Craig Charney of Charney Research, a polling firm that specializes in foreign policy analysis, notes that the evolving mood on foreign policy could help Republicans, “I suspect the administration’s neglect of early warnings of trouble and its failure to spell out and explain a response are contributing to a sense of unease before global threats that can hurt Democrats and be exploited by Republicans.” Mr. Charney, however, is quick to add “I doubt foreign policy will be debated in detail in the Congressional campaigns, which will be overwhelmingly domestic in focus.”
Despite this election occurring at a moment of intense and widespread foreign policy crisis, candidates have little incentive to raise these issues during the next two months. Candidates are caught between siding with the the establishment of their party and potentially angering some of their activist base or taking positions that do not reflect the views of the bipartisan foreign policy establishment and creating problems with the leadership of their respective parties. For Republicans the course is easy, attack the President for being weak and change the subject. For Democrats the course is a little tougher, offer a few platitudes about ISIS being horrific and then change the subject.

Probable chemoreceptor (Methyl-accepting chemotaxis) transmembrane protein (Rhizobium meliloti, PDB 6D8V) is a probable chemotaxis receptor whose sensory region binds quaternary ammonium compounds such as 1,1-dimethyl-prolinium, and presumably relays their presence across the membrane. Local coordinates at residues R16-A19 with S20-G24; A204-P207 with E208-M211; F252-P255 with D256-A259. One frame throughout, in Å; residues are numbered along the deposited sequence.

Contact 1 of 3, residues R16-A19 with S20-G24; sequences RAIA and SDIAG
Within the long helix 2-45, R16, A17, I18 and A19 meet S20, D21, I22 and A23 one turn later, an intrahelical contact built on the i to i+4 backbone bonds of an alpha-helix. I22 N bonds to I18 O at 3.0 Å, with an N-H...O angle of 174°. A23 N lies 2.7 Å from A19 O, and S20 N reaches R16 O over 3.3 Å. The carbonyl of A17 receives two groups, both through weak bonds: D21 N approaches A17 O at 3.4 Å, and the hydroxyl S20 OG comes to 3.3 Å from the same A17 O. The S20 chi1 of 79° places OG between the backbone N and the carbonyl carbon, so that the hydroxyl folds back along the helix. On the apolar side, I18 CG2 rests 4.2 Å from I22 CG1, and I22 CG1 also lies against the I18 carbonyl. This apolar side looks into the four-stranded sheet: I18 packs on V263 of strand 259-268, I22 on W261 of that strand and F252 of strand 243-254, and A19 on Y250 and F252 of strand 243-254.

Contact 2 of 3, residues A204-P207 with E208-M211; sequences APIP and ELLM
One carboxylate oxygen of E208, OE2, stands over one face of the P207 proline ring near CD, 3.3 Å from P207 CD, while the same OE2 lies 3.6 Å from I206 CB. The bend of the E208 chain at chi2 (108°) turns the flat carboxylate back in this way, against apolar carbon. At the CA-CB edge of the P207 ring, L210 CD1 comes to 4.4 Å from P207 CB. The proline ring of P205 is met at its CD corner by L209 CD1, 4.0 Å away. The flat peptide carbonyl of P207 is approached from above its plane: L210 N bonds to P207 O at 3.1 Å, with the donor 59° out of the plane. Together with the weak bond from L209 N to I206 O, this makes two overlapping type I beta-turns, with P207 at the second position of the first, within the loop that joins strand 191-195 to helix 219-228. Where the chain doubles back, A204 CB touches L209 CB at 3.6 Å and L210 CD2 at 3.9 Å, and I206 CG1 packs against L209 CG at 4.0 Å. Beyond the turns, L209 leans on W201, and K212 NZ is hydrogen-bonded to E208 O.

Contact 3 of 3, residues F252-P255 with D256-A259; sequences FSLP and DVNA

With the election only two months away and the two parties at persistent loggerheads on almost every domestic issue, it is unlikely that anything will change after the election. Barack Obama will still be president and the Republicans will control at least one house of congress. That does not mean there is little at stake in this election. It is possible that the future of NATO and even Europe will be decided in the next few months as the west continues to scramble to find a response to Mr. Putin, and that the Middle East will descend to new depths of chaos and fundamentalism in the next few years if a successful response to ISIS is not crafted. It is just unfortunate that none of the candidates or voters will be discussing much of this.
Lincoln Mitchell is the national political correspondent for the Observer. Follow him on Twitter @LincolnMitchell.